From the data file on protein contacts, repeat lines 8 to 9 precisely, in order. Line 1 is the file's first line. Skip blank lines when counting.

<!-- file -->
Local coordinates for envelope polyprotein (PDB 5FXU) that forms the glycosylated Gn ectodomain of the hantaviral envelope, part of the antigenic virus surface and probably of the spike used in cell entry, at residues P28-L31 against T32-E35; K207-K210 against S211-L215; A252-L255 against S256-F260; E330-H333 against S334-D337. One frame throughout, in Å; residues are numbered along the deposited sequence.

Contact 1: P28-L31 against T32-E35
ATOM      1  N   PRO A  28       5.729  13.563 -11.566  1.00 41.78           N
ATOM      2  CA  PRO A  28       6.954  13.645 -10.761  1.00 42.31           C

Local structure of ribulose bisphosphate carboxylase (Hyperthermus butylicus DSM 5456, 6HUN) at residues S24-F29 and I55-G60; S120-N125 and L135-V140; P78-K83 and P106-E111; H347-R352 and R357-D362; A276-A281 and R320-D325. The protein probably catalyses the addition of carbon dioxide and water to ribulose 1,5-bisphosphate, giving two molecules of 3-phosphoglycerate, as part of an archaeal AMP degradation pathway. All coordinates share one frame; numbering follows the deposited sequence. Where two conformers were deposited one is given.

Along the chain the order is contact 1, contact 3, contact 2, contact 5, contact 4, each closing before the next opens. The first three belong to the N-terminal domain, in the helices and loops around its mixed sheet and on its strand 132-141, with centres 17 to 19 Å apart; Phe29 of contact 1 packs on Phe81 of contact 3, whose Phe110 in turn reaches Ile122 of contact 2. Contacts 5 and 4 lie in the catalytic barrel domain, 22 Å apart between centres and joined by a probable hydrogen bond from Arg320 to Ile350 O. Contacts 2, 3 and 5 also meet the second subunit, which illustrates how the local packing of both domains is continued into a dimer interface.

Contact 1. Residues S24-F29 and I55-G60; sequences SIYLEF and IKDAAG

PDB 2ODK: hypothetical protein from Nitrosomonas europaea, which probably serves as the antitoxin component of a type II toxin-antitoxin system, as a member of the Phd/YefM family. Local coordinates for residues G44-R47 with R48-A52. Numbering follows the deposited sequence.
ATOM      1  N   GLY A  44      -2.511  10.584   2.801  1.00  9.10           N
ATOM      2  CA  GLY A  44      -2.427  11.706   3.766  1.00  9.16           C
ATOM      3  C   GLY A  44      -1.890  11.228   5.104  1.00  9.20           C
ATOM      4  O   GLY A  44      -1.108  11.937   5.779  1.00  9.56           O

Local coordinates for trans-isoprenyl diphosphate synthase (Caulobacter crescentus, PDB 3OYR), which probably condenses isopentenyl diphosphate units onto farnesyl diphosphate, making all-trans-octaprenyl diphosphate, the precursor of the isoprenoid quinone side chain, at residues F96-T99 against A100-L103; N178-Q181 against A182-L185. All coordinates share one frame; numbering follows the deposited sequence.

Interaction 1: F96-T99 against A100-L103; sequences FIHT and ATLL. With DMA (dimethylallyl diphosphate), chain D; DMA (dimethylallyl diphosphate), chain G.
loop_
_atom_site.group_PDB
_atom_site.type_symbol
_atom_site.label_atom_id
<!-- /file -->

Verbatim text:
PDB 2ODK: hypothetical protein from Nitrosomonas europaea, which probably serves as the antitoxin component of a type II toxin-antitoxin system, as a member of the Phd/YefM family. Local coordinates for residues G44-R47 with R48-A52. Numbering follows the deposited sequence.
ATOM      1  N   GLY A  44      -2.511  10.584   2.801  1.00  9.10           N